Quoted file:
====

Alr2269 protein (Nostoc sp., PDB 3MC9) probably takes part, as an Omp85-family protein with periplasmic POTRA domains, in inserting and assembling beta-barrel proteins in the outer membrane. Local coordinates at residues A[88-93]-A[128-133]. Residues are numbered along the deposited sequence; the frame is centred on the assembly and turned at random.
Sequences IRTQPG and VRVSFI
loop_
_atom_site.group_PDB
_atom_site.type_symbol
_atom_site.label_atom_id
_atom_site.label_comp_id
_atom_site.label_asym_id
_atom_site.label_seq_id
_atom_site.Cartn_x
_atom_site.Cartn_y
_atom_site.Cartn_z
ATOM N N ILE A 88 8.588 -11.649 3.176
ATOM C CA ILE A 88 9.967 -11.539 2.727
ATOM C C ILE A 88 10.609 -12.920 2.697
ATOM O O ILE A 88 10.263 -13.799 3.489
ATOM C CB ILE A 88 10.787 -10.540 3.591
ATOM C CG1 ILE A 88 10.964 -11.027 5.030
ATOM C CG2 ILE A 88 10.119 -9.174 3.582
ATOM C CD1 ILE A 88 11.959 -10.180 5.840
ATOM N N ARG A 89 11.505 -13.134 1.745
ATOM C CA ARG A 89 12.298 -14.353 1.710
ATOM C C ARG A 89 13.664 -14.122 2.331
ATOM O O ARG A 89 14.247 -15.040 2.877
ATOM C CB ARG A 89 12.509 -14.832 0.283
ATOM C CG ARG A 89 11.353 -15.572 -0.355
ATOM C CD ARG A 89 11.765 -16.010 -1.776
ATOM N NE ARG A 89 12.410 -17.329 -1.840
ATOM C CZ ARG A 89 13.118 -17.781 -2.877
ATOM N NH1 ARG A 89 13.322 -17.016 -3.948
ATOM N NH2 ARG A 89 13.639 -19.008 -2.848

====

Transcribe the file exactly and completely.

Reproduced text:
Alr2269 protein (Nostoc sp., PDB 3MC9) probably takes part, as an Omp85-family protein with periplasmic POTRA domains, in inserting and assembling beta-barrel proteins in the outer membrane. Local coordinates at residues A[88-93]-A[128-133]. Residues are numbered along the deposited sequence; the frame is centred on the assembly and turned at random.
Sequences IRTQPG and VRVSFI
loop_
_atom_site.group_PDB
_atom_site.type_symbol
_atom_site.label_atom_id
_atom_site.label_comp_id
_atom_site.label_asym_id
_atom_site.label_seq_id
_atom_site.Cartn_x
_atom_site.Cartn_y
_atom_site.Cartn_z
ATOM N N ILE A 88 8.588 -11.649 3.176
ATOM C CA ILE A 88 9.967 -11.539 2.727
ATOM C C ILE A 88 10.609 -12.920 2.697
ATOM O O ILE A 88 10.263 -13.799 3.489
ATOM C CB ILE A 88 10.787 -10.540 3.591
ATOM C CG1 ILE A 88 10.964 -11.027 5.030
ATOM C CG2 ILE A 88 10.119 -9.174 3.582
ATOM C CD1 ILE A 88 11.959 -10.180 5.840
ATOM N N ARG A 89 11.505 -13.134 1.745
ATOM C CA ARG A 89 12.298 -14.353 1.710
ATOM C C ARG A 89 13.664 -14.122 2.331
ATOM O O ARG A 89 14.247 -15.040 2.877
ATOM C CB ARG A 89 12.509 -14.832 0.283
ATOM C CG ARG A 89 11.353 -15.572 -0.355
ATOM C CD ARG A 89 11.765 -16.010 -1.776
ATOM N NE ARG A 89 12.410 -17.329 -1.840
ATOM C CZ ARG A 89 13.118 -17.781 -2.877
ATOM N NH1 ARG A 89 13.322 -17.016 -3.948
ATOM N NH2 ARG A 89 13.639 -19.008 -2.848